Democratic presidential candidate Sen. Bernie Sanders, I-Vt., speaks at the Alliance for Retired Americans 2015 National Legislative Conference in Washington, Thursday, July 9, 2015. (AP Photo/Molly Riley)

Guest Post: The Insurrection May Have Fanned Out, But Will the Embers of Revolution Continue to Bern?

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It is a tough pill to swallow, knowing full well that The Good Senator from Vermont stands next to no chance of becoming the next President. The political revolution, as it were, appears to be trapped within the Faustian pickle of US politics. Fascism lurks. The status quo looms. What we Berners face is an identity crisis.

The time has come to call a spade a spade and begin planting the seeds of change. Through her comfort with corporate funded elections, support for free trade agreements combined with military intervention and, most importantly, the never fulfilling promise of “incremental progress,” Hillary Clinton proves herself to be a Neoliberal. There is nothing wrong with Neoliberalism as long as one never faces its negative consequences. Too bad that so many of us struggle with low wages, high rent, and a silenced voice, they tell us, but keep calm and carry on. Neoliberalism is an ideology and merely one available model along a continuous spectrum of possibilities. We must always distinguish between the “is” and the “ought.” And yet, fascism marches closer towards the realm of possibility and the status quo struggles to keep its mandarins in line. Indeed, socialism for the rich and rugged individualism for the poor seems to have only ripened the fruits of radicalism to be fermented by the rabid right wing media.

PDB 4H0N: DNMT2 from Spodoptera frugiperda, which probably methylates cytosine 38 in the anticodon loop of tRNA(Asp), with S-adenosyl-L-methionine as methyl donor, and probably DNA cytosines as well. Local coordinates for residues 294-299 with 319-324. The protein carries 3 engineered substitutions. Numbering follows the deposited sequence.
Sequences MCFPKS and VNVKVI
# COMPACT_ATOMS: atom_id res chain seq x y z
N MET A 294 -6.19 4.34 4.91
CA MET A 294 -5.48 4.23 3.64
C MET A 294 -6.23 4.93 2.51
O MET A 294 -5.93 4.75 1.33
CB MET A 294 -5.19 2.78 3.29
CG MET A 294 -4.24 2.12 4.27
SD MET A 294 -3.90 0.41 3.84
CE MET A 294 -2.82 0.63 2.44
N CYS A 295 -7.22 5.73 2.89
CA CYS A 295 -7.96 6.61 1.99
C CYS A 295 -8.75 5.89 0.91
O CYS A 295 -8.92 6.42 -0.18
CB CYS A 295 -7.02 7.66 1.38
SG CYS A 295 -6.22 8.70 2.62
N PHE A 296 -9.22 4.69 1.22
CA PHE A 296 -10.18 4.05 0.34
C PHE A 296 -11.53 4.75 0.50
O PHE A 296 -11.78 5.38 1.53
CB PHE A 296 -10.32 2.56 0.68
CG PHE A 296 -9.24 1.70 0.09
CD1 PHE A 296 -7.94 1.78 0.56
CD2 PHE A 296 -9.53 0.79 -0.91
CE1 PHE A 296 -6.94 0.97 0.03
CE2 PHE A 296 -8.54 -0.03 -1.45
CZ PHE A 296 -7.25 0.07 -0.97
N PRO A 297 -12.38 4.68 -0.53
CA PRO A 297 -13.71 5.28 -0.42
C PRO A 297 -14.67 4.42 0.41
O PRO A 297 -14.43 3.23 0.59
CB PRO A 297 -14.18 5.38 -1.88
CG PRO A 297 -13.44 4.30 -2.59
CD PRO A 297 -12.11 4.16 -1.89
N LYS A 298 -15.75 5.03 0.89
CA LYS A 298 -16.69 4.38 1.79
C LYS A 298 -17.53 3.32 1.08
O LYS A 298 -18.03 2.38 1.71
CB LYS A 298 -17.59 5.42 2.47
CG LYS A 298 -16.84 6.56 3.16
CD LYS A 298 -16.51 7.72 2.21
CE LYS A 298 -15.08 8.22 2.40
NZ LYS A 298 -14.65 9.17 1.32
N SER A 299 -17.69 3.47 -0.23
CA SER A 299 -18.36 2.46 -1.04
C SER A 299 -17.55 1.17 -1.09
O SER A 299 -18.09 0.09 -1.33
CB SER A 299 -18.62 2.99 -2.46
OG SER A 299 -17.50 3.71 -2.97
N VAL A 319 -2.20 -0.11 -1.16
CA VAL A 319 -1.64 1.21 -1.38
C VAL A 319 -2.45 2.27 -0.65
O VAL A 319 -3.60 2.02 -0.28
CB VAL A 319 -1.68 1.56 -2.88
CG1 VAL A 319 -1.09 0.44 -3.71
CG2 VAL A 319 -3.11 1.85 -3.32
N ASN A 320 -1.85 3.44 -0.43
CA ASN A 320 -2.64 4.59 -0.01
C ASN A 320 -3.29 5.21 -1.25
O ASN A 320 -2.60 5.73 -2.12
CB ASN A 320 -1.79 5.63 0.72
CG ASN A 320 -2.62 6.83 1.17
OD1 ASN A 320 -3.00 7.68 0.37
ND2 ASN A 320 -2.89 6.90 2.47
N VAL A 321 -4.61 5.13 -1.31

This election we have the unique decision between electing a buffoonish neo-fascist or a wonky war hawk, both of whom share an address at 1209 North Orange. By stretching the spectrum of political possibility to the Left, we can make sure that civilization will have some middle ground to survive upon. One way for us to carve out that middle is by embracing the term Democratic Socialists, picking up that spade, and pushing our political discourse and action to the left. Let’s embrace the fact that we know that we can do better than the “is” and that we “ought” to have greater participation in our own political lives.